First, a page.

Aging, Fitness, Spa

A Woman with Muscle Reaps Rewards

The muscular system is one of the most dynamic, responsive systems in one’s body. Our muscles form thousands of elastic fibers bundled tightly together, and when tension is initiated in the form of movement, we invite our muscles to take part. This can take place through weights, bands, body weight or spring resistance such as on a Pilates reformer.

When performing these exercises, muscles give us gifts far beyond a nicely toned body.  Studies have shown that women who incorporate weight training into their routine have an increased number of capillaries feeding their muscles and can reap significant rewards – even with a small amount of weekly exercise.

A recent study published in the Journal of American College of Cardiology found that women who engage in weight training two to three times a week are more likely to live longer. Of 400,000 women in the study, 1 in 5 participated in weight training and saw a 30% reduction in their cardiovascular mortality. (1)

Most often, women will turn to cardio and bypass the resistance training. When they talk about starting a strength training program, a common concern is the fear of getting too big. A moderate weight program produces enhanced bodily proportion and an external look of strength and beauty.

I have engaged in exercise options my entire life, as if they were smorgasbord offerings.  However, when I consider all my exercise choices, weight training has reigned supreme.

It is helpful to think of exercise similar to the daily cultivation of money for spending and saving. Cardio is the daily energy we need to expend to have healthy circulation, lung ability and every day health. We work daily to make money, and this is analogous to cardio expenditure. A strength program is the investment made for a long-term longevity plan. This is like investing our money and using wise saving options.

As one starts to follow a strength training investment plan, the following points are important to remember:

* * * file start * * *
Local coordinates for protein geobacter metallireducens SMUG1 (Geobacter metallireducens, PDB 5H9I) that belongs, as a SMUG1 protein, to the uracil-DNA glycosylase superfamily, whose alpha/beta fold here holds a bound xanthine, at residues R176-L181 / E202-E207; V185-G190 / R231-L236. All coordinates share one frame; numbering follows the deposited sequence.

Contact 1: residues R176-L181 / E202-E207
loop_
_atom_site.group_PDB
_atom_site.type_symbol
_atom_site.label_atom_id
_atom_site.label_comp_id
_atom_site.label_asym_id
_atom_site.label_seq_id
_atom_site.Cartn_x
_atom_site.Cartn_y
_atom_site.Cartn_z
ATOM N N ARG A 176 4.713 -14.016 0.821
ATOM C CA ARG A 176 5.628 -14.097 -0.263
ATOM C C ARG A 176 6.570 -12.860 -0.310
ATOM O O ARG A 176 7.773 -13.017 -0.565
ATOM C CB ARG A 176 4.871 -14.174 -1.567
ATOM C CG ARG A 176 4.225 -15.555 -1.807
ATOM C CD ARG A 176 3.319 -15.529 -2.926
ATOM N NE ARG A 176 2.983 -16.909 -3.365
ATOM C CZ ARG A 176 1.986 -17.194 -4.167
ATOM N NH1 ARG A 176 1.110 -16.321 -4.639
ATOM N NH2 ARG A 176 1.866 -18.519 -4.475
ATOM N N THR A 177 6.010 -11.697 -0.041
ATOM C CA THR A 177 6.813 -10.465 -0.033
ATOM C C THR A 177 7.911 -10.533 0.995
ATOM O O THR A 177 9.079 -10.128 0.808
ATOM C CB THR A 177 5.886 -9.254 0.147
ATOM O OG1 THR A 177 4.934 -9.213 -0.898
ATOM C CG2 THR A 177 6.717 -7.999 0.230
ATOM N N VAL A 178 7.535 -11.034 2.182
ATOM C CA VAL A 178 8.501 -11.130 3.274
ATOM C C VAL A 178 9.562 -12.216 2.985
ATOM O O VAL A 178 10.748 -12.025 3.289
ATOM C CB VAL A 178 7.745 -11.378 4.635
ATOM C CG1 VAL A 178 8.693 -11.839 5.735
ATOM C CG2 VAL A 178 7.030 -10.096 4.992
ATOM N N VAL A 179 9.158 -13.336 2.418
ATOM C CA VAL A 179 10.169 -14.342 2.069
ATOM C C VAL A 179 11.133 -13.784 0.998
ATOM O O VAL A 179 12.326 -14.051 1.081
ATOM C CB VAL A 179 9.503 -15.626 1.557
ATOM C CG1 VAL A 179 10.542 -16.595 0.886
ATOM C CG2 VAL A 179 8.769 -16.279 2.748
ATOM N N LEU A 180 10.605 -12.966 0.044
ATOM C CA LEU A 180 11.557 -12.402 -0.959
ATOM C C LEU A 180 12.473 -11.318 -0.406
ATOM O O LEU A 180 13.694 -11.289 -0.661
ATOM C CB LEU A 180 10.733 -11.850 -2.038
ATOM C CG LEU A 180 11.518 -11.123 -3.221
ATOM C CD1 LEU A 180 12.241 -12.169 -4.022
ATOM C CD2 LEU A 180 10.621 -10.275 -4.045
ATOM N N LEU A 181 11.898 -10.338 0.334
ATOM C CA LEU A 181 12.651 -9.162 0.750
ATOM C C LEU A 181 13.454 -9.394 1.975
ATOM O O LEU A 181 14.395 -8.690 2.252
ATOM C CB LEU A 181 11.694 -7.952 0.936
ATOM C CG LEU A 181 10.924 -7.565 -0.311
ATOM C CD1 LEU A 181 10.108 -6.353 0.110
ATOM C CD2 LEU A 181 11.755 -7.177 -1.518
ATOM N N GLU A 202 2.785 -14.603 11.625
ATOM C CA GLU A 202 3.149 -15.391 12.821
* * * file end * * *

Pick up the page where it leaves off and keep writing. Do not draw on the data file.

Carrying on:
Joints crave muscles. Our joints crave strong muscles for proper support. If muscles are underdeveloped and not working as they should for proper movement, there is increased atrophy and an overload put on joints. After 30 years of age, there is a decline in muscle signaling us to do our part to initiate a strength program, and 45% of older adults in the U.S. suffer the effects of increased muscle loss.

Bones crave muscles. Our bones are dynamic tissue and respond to the weight and structure of our body. When muscles become stronger, bones adapt and strengthen. Muscle mass is a predictor of longevity. Falls in older age are a top cause of death, therefore muscular health is paramount to support healthy bones – and longevity.

Strong body, strong mind. One of the residual effects, aside from physical strength, is the gift of mental health and confidence. When the body is strong, the mind is strong, thereby building confidence and assurance in witnessing one’s proof of physical strength. Resistance training requires and enhances concentration which strengthens our abilities in other tasks, such as achieving our goals or staying disciplined and committed.

A strong woman in body and mind is unmatched. The research yields positive information for women who partake in strength exercises. Remember, a woman with muscle reaps rewards.

Jennifer Di Francesco is a wellness explorer and desert adventurist and can be reached at

References: 1);





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